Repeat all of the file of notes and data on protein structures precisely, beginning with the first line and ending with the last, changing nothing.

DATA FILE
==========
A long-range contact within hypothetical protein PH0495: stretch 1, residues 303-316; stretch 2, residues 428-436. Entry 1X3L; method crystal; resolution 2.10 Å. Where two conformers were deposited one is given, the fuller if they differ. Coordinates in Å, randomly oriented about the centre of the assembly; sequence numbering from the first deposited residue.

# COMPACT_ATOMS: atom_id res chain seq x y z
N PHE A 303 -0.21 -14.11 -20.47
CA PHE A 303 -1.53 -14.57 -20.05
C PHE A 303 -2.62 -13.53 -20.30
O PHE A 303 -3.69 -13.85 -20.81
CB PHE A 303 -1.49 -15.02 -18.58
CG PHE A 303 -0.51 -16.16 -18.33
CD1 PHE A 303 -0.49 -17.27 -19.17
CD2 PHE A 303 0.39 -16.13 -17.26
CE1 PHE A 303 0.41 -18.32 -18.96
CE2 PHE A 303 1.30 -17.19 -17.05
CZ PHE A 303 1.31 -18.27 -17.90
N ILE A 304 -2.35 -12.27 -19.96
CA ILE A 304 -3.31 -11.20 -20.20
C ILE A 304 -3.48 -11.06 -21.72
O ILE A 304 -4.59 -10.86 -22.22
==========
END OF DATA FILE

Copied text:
A long-range contact within hypothetical protein PH0495: stretch 1, residues 303-316; stretch 2, residues 428-436. Entry 1X3L; method crystal; resolution 2.10 Å. Where two conformers were deposited one is given, the fuller if they differ. Coordinates in Å, randomly oriented about the centre of the assembly; sequence numbering from the first deposited residue.

# COMPACT_ATOMS: atom_id res chain seq x y z
N PHE A 303 -0.21 -14.11 -20.47
CA PHE A 303 -1.53 -14.57 -20.05
C PHE A 303 -2.62 -13.53 -20.30
O PHE A 303 -3.69 -13.85 -20.81
CB PHE A 303 -1.49 -15.02 -18.58
CG PHE A 303 -0.51 -16.16 -18.33
CD1 PHE A 303 -0.49 -17.27 -19.17
CD2 PHE A 303 0.39 -16.13 -17.26
CE1 PHE A 303 0.41 -18.32 -18.96
CE2 PHE A 303 1.30 -17.19 -17.05
CZ PHE A 303 1.31 -18.27 -17.90
N ILE A 304 -2.35 -12.27 -19.96
CA ILE A 304 -3.31 -11.20 -20.20
C ILE A 304 -3.48 -11.06 -21.72
O ILE A 304 -4.59 -10.86 -22.22